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All You Need to Know About Real-Time Translation

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The world of today is a hub of commercial and economic activity. With the expansion in trade and commerce activity across borders, communication between countries has increased manifold. However, the one thing that binds all communities with each other is translation—the method that makes cross-communication possible.

With the advent of the internet and technology, translation has eased to a higher degree than in the days of yore when the human translation was the only way content could be translated. Today, Google Translate and Bing dominate the online translation landscape, comprising tools that translate in millions of global languages. In the year 2016, Google Translate was able to translate more than 100 billion words per day and had a user base of over 500 million users. This figure continues to grow as more people turn towards it for translation.

Whether you are a student seeking to apply to an overseas university or an individual wanting to read the set of choices for a holiday abroad, translation is what you really need. This is where real-time translation comes in. The ending point of online language translation, termed as Babel Fish, opened up avenues for real-time language translation to be converted into speech. While there is no doubt that language translation has traveled a long way from the Yahoo! Babel Fish back in the year 1997 to this existing world where Artificial Intelligence is playing a significant part, it cannot be denied that real-time translation is important now more than ever—so much that even an internet user can perform a real-time translation himself.

Google itself has introduced goods such as wireless earphones and pixel buds consisting of a function of managing a real-time language translation. This feature is capable of translating a conversation taking place between two individuals speaking different languages in real-time. Additionally, Google recently announced that this real-time translation will now be accessible to all Google Assistant-optimized smartphones and headphones to make real-time translation easy for all.

So, what is real-time translation?

(RTT) Real-time translation technology is what it sounds like. It is basically a tech-driven solution that directly translates content from one language to another language. Anyone is able to use RTT for getting a "gist" of translation—making quick fact checks and cobble together communication with someone who talks in a different language.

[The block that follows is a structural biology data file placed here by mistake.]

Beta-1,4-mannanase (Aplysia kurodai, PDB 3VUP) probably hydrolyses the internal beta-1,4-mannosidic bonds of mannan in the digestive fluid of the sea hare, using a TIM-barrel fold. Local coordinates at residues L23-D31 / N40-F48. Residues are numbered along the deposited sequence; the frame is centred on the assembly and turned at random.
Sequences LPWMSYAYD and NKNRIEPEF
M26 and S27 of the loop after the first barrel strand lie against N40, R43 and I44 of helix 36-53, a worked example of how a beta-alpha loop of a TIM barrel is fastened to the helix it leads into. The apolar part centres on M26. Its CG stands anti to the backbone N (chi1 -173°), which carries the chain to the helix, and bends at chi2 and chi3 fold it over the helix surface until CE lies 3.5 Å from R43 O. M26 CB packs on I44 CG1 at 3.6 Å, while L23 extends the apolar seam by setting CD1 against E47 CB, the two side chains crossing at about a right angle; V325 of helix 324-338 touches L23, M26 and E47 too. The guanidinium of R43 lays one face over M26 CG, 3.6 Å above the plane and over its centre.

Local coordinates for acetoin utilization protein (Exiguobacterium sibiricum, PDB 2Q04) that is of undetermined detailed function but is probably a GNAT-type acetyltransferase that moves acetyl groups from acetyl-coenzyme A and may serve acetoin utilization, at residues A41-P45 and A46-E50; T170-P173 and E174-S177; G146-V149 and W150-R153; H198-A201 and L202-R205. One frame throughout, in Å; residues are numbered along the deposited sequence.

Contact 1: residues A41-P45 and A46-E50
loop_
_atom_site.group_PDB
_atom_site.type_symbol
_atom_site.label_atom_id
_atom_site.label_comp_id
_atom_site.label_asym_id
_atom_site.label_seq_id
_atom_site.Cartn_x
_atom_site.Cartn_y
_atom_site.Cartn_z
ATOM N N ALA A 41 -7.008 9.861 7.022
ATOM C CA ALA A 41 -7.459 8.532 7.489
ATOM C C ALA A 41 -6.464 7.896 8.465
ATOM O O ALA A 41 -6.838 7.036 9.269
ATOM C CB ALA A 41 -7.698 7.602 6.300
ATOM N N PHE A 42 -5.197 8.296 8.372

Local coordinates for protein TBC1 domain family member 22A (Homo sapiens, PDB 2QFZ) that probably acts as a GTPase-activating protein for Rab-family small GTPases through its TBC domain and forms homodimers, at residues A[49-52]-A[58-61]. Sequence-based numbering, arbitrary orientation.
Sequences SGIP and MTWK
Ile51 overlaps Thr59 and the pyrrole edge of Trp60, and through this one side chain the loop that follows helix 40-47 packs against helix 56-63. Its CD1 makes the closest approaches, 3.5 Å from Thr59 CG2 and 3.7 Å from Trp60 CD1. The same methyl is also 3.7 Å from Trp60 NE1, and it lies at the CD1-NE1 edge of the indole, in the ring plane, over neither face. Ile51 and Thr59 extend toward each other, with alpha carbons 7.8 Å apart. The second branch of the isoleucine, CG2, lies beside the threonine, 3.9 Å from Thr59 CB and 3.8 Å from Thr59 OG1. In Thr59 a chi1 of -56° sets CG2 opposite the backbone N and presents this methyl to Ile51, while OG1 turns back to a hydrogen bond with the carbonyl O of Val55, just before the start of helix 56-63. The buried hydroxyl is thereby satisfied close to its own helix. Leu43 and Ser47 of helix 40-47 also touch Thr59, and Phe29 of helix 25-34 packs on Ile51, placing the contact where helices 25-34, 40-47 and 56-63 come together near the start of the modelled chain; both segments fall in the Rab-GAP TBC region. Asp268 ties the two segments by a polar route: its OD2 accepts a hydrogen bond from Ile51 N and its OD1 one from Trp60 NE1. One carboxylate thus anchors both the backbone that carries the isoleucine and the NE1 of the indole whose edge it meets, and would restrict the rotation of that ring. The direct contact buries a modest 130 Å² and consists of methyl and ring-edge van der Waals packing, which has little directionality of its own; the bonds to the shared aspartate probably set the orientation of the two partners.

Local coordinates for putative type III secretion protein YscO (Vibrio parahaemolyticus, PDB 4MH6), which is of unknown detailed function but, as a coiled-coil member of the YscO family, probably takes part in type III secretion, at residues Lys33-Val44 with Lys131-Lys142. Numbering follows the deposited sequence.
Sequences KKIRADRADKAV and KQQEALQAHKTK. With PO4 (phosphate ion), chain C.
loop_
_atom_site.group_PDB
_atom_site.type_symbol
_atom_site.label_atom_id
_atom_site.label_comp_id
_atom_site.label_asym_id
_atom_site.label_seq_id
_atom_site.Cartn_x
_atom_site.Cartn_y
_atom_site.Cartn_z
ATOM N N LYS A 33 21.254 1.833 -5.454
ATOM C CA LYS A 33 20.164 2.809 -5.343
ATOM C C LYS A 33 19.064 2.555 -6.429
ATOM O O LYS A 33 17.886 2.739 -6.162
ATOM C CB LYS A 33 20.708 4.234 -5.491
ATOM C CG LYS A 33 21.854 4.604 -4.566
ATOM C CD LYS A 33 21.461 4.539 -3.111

How real-time translation works

The process of real-time translation has witnessed remarkable changes over the years. Where the previous versions of this efficient and mind-blowing technology first used to change speech into text and then translate that text into a chosen language, this process has shown a shift entirely, thanks to AI technology. Today, translation tools hear the words being spoken by examining the waveforms of the sound, classifying those portions of the speech that are linked with its translations. The tool then proceeds to translate the speech into what it finds common in the target language.

The system of real-time translation works on the principles of Artificial Intelligence and different kinds of machine learning, by using advanced pattern-matching software that is able to recognize sounds. Neural networks and deep learning programs are used for correctly analyzing what is being said and being understood regarding the context of words and sentences. All the information is then processed with the help of encoders. Other than that, the AI translation tool also has an access to a huge database containing common information, words, and meanings that have previously been taken from millions of other documents.

In recent times, the level of proficiency reached by real-time translation technology has reached such great heights that the estimated time for carrying out translation is nearly 2 to 5 seconds—an admirable feat to say the least. However, owing to the translation machinery which relies on cloud-based data, a pause is present between translation and speech. Since the majority of the translating systems work on cloud-based analysis, a small interval may be experienced between translation and utterance of speech. This is likely to change with the advancement in the network and better, faster AI tools.

Encounter of the giants:

Alexa, Cortana, Siri, and other software in smartphone devices have learned already to understand what a person is saying and applying commands in a single language. Today, they are learning to translate those words into other languages.

Below is the list of existing hardware adjacent to real-time translation:

1: Google’s Pixel Bud earbuds work with Android devices which translate between up to 40 languages (Google also offers Google Translate and Word Lens, which translates words in photographs)